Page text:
Shale Shocked: Highly Probable Fracking Caused UK Earthquakes, and It’s Linked to Oklahoma Temblors
This Climate Progress piece posted on Wed Nov 2nd seems eerily prescient given what just happened in Oklahoma:
A previously unreported study out of the Oklahoma Geological Survey has found that hydraulic fracturing may have triggered a swarm of small earthquakes earlier this year in Oklahoma. The quakes, which struck on Jan. 18 in a rural area near Elmore City, peaked at magnitude 2.8 and caused no deaths or property damage.
The study, currently being prepared for peer review, follows news today that Cuadrilla Resources, a British shale gas developer, has found that it was ‘highly probable’ its fracturing operations caused minor quakes of magnitude 2.3 and 1.5 in Lancashire, England. The Cuadrilla study could complicate the expansion of hydraulic fracturing for shale gas in risk-averse Europe, where France has already banned the practice.
UPDATE: More info from other sites:
Oklahoma was hit by what is being called a record-breaking 5.6-magnitude earthquake last night, and it is the second in close succession. This has brought up questions about the practicing of fracking- or hydraulic fracturing- in the state…There are normally about fifty earthquakes in Oklahoma every year, but there has been a sharp increase in recent years with there being 1,047 quakes last year. There is no official explanation as to why this has begun to happen.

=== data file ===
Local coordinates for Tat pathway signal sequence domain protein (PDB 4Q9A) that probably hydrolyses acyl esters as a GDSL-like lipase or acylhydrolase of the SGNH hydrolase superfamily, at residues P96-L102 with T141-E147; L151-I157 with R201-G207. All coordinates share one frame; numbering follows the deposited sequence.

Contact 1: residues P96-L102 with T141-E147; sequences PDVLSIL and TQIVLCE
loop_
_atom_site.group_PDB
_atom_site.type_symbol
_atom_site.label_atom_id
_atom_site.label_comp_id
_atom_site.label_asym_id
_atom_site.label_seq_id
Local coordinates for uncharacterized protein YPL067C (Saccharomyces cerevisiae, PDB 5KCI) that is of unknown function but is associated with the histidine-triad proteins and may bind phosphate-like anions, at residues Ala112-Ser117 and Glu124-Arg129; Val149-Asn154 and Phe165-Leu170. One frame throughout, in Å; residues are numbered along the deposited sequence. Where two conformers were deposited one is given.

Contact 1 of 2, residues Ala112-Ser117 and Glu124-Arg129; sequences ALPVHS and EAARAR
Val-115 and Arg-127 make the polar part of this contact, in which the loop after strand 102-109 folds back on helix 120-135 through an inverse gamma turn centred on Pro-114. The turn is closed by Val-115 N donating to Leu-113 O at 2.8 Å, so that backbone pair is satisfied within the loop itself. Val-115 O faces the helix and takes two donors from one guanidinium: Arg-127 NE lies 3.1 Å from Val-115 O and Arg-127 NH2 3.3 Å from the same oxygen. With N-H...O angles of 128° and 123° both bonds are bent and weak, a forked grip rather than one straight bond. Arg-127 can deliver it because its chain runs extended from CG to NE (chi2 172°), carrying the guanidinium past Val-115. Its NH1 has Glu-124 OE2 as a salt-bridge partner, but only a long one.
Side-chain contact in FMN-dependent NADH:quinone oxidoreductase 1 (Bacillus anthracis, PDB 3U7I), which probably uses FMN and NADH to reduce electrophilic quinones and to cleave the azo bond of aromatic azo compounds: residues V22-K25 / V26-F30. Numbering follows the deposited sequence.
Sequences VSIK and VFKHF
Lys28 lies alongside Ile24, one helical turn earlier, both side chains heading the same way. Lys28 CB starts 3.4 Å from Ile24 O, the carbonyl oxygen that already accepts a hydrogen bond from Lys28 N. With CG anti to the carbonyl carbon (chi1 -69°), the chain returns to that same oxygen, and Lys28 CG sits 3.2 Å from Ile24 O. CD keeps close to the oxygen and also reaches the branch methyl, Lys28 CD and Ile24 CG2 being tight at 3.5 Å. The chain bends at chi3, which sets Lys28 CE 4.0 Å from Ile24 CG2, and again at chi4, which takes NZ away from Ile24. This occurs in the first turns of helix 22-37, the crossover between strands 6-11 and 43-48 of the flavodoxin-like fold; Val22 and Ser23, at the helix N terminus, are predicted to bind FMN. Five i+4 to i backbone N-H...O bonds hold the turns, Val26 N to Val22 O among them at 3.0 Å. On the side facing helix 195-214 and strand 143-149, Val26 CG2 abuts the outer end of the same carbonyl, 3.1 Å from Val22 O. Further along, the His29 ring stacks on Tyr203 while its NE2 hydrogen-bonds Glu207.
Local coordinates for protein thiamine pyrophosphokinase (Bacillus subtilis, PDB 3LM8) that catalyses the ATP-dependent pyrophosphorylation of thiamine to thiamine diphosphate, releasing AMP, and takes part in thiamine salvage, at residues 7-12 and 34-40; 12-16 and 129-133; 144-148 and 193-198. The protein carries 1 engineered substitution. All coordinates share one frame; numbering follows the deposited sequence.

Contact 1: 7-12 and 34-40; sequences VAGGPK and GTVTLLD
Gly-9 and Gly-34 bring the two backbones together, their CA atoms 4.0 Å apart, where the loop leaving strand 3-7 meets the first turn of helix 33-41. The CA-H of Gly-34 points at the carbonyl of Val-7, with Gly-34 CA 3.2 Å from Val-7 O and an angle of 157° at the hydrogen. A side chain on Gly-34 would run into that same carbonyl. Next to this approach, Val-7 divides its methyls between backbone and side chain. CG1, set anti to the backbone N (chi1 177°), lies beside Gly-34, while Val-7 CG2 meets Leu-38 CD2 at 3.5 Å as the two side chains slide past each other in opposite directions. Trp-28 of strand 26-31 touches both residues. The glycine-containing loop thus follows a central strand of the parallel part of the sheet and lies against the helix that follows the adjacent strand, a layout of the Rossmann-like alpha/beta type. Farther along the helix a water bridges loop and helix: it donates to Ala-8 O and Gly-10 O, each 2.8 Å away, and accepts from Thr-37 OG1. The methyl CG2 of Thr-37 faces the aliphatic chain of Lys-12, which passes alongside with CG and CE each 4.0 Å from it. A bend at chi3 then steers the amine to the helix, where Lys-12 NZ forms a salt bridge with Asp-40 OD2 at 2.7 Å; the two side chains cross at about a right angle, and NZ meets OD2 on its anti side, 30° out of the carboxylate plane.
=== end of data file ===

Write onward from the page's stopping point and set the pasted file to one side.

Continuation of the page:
The New Madrid Fault line is too far to the east, and since the quake was centered just east of Oklahoma City in the town of Sparks, saying it’s a result of the fault wouldn’t make sense. What cause does make sense? Fracking.
The Oklahoma Geological Survey by Austin Holland was published recently, and it states clearly that fracking is one of the causes for earthquakes. When you inject the earth with saltwater to break up the shale beneath the earth, you’re creating an instability in the crust that results in sudden and sometimes extreme movement. In other words, the earth sinks a little where the fracking occurs. Doesn’t anyone see anything wrong with this? Oil companies are admitting they’re damaging the earth, damaging homes, infrastructure, and possibly risking lives…all for the sake of natural gas and oil.
Just to illustrate the point, between 1977 and 2008, there were only 28 earthquakes in Oklahoma: less than 1 per year. Between 2009 and 2010, the state experienced 134 earthquakes: an average of 95 quakes per year. That’s a huge difference. And it simply can not be attributed to a fault line or natural causes. Even the British energy company, Cuadrilla Resources, admits that fracking is the most likely cause of increased incidents of earthquakes in the area.